In flight

The Eurasian magpie is a distinctive species with pied plumage, long 20–30 centimetres (8–12 in) graduated tail, and loud chatter. When passing in open country they rapidly move their wings and chatter. Upon landing the long tail is elevated and carefully carried clear off the ground.

Like other corvids such as crows, the magpie usually walks, but can also hop quickly sideways with wings slightly opened.

The magpie is omnivorous, eating young birds and eggs, insects, scraps and carrion, acorns, grain, and other vegetable substances.

In Turtuk Village, Ladakh

Magpies are common in suburban areas[7] but tend toward shyness and caution in the country. They only avoid humans when harassed.

Young bird

In winter, magpies often form groups, feeding and roosting at night.


Eggs, Collection Museum Wiesbaden

Magpies are territorial and stay in their own all year, even in the north of the species range. The pairs are monogamous and remain together for life, finding new partners from the stock of yearlings if one is lost.

Mating takes place in spring. In the courtship display males rapidly raise and depress their head feathers, uplift, open and close their tails like fans, and call in soft tones quite distinct from their usual chatter. The loose feathers of the flanks are brought over the primaries, and the shoulder patch is spread so the white is conspicuous, presumably to attract females. Short buoyant flights and chases follow.


Magpies prefer tall trees for their bulky nest, firmly attaching them to a central fork in the upper branches. A framework of the sticks is cemented with earth and clay, and a lining of the same is covered with fine roots. Above is a stout though loosely built dome of prickly branches with a single well-concealed entrance. These huge nests are conspicuous when the leaves fall. Where trees are scarce, though even in well-wooded country, nests are at times built in bushes and hedgerows.

Eggs are typically laid in April, five to eight is normal though as many as ten have been recorded. Small for the size of the bird, they are typically blue-green with close specks and spots of brown and grey, but show much variation in ground and marking. Only one brood is reared unless disaster overtakes the first clutch.


The Eurasian magpie is believed not only to be among the brightest of birds but among the most intelligent of all animals. Along with the jackdaw, the Eurasian magpie's nidopallium is approximately the same relative size as those in chimpanzees and humans, significantly larger than the gibbon's.[3] Like other corvids, such as ravens and crows, their total brain-to-body mass ratio is equal to most great apes' and cetaceans.'[8]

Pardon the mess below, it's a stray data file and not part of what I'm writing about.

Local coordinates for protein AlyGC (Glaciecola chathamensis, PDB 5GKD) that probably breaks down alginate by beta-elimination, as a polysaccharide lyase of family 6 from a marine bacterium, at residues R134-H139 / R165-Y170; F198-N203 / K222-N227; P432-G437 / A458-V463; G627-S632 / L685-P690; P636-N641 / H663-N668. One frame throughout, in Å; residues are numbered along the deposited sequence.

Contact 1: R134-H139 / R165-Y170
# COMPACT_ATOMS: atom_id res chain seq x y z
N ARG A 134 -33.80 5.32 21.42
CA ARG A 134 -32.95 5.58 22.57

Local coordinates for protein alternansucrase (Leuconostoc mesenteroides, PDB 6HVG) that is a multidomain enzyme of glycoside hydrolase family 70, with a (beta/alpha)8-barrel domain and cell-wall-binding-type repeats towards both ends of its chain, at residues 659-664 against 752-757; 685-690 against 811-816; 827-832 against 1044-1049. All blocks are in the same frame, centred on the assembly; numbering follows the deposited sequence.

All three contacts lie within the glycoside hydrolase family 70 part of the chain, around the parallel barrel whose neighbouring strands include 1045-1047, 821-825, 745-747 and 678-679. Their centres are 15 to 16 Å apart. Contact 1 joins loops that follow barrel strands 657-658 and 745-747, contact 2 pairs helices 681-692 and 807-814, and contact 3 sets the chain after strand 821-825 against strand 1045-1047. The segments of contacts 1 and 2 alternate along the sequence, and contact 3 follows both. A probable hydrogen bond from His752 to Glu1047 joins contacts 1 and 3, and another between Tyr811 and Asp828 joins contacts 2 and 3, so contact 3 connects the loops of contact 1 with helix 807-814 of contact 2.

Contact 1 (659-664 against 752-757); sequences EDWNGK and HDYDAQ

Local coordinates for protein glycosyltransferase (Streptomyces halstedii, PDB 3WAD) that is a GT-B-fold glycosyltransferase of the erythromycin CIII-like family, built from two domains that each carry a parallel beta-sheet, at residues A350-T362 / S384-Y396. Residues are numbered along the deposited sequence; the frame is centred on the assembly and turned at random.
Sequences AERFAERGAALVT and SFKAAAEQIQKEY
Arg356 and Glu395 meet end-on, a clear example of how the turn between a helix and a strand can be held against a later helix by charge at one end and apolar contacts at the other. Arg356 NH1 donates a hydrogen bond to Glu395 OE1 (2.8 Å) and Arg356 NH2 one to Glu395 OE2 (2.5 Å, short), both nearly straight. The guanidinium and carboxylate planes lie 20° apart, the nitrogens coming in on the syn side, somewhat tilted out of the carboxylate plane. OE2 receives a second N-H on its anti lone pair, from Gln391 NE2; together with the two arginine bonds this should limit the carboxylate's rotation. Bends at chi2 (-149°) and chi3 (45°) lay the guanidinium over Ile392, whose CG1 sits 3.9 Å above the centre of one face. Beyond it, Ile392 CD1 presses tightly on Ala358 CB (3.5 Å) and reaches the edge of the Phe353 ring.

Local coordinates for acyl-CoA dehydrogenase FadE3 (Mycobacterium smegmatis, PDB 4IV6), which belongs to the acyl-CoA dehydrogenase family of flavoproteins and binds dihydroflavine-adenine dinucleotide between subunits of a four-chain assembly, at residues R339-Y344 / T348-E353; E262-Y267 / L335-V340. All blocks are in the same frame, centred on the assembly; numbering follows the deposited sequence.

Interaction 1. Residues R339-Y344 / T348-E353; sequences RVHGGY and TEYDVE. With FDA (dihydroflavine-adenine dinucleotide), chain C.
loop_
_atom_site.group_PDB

A 2004 review suggests that the intelligence of the corvid family to which the Eurasian magpie belongs is equivalent to that of great apes (chimpanzees, orangutans, and gorillas) in terms of social cognition, causal reasoning, flexibility, imagination, and prospection.[9]

Magpies have been observed engaging in elaborate social rituals, possibly including the expression of grief.[10]

  • Pica pica in the Flickr: Field Guide Birds of the World
  • Pica pica on Avibase
  • European magpie videos, photos & sounds on the Internet Bird Collection
  • Ageing and sexing (PDF; 2.9 MB) by Javier Blasco-Zumeta & Gerd-Michael Heinze
  • Feathers of Eurasian magpie

External links

Cited texts

  1. ^
  2. ^ a b
  3. ^ a b Comparative vertebrate cognition: are primates superior to non-primates?, By Lesley J. Rogers, Gisela T. Kaplan, page 9, Springer, 2004
  4. ^ Lee et al., 2003
  5. ^
  6. ^ a b
  7. ^ Leszek, Jerzak (2001). Synurbanization of the magpie in the Palearctic. W: Avian ecology and conservation in an urbanizing world. Boston:Kluwer Academic Publishers, p. 403–425. ISBN 0-7923-7458-4.
  8. ^ Birding in India and South Asia: Corvidae. Retrieved 2007-NOV-10
  9. ^ The Mentality of Crows: Convergent Evolution of Intelligence in Corvids and Apes, Science 10, December 2004: Vol. 306 no. 5703 pp. 1903-1907
  10. ^ Animal emotions, wild justice and why they matter: Grieving magpies, a pissy baboon, and empathic elephants, M Bekoff - Emotion, Space and Society, 2009 - Elsevier
  11. ^ Frans de Waal, The Age of Empathy: Nature's Lessons for a Kinder Society (New York: Harmony Books, 2009), 149.
  12. ^
  13. ^ Meet the Magpie, (AuthorHouse, 2010) By Joyce Robertson, page 5
  14. ^ Magpies grieve for their dead (and even turn up for funerals) By DAVID DERBYSHIRE FOR MAILONLINE, UPDATED: 01:57, 24 October 2009
  15. ^ Animal emotions, wild justice and why they matter: Grieving magpies, a pissy baboon, and empathic elephants Emotion, Space and Society xxx (2009) 1–4, Marc Bekoff